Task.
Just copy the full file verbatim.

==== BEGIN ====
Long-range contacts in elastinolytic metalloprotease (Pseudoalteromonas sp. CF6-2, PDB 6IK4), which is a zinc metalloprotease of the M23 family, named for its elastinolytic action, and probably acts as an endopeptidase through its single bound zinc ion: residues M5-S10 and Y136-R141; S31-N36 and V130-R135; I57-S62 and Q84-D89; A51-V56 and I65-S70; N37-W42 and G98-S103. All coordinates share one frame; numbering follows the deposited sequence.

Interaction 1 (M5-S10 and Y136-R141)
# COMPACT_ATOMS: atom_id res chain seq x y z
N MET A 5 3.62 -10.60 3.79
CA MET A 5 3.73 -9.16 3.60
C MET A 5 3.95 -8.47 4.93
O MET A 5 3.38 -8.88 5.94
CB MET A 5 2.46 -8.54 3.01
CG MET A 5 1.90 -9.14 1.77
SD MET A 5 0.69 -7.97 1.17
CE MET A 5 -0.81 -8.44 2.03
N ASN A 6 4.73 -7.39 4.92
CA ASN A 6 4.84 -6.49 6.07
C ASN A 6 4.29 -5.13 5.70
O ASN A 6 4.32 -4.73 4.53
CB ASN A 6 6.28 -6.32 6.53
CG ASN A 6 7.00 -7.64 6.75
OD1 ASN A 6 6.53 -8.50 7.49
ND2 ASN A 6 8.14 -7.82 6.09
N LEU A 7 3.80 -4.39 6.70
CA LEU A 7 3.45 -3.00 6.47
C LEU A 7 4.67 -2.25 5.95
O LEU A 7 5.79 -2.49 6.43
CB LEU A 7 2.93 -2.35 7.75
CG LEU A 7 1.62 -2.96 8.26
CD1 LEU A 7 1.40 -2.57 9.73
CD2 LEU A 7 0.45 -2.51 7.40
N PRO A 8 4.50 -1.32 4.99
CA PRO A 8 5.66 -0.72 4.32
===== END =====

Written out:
Long-range contacts in elastinolytic metalloprotease (Pseudoalteromonas sp. CF6-2, PDB 6IK4), which is a zinc metalloprotease of the M23 family, named for its elastinolytic action, and probably acts as an endopeptidase through its single bound zinc ion: residues M5-S10 and Y136-R141; S31-N36 and V130-R135; I57-S62 and Q84-D89; A51-V56 and I65-S70; N37-W42 and G98-S103. All coordinates share one frame; numbering follows the deposited sequence.

Interaction 1 (M5-S10 and Y136-R141)
# COMPACT_ATOMS: atom_id res chain seq x y z
N MET A 5 3.62 -10.60 3.79
CA MET A 5 3.73 -9.16 3.60
C MET A 5 3.95 -8.47 4.93
O MET A 5 3.38 -8.88 5.94
CB MET A 5 2.46 -8.54 3.01
CG MET A 5 1.90 -9.14 1.77
SD MET A 5 0.69 -7.97 1.17
CE MET A 5 -0.81 -8.44 2.03
N ASN A 6 4.73 -7.39 4.92
CA ASN A 6 4.84 -6.49 6.07
C ASN A 6 4.29 -5.13 5.70
O ASN A 6 4.32 -4.73 4.53
CB ASN A 6 6.28 -6.32 6.53
CG ASN A 6 7.00 -7.64 6.75
OD1 ASN A 6 6.53 -8.50 7.49
ND2 ASN A 6 8.14 -7.82 6.09
N LEU A 7 3.80 -4.39 6.70
CA LEU A 7 3.45 -3.00 6.47
C LEU A 7 4.67 -2.25 5.95
O LEU A 7 5.79 -2.49 6.43
CB LEU A 7 2.93 -2.35 7.75
CG LEU A 7 1.62 -2.96 8.26
CD1 LEU A 7 1.40 -2.57 9.73
CD2 LEU A 7 0.45 -2.51 7.40
N PRO A 8 4.50 -1.32 4.99
CA PRO A 8 5.66 -0.72 4.32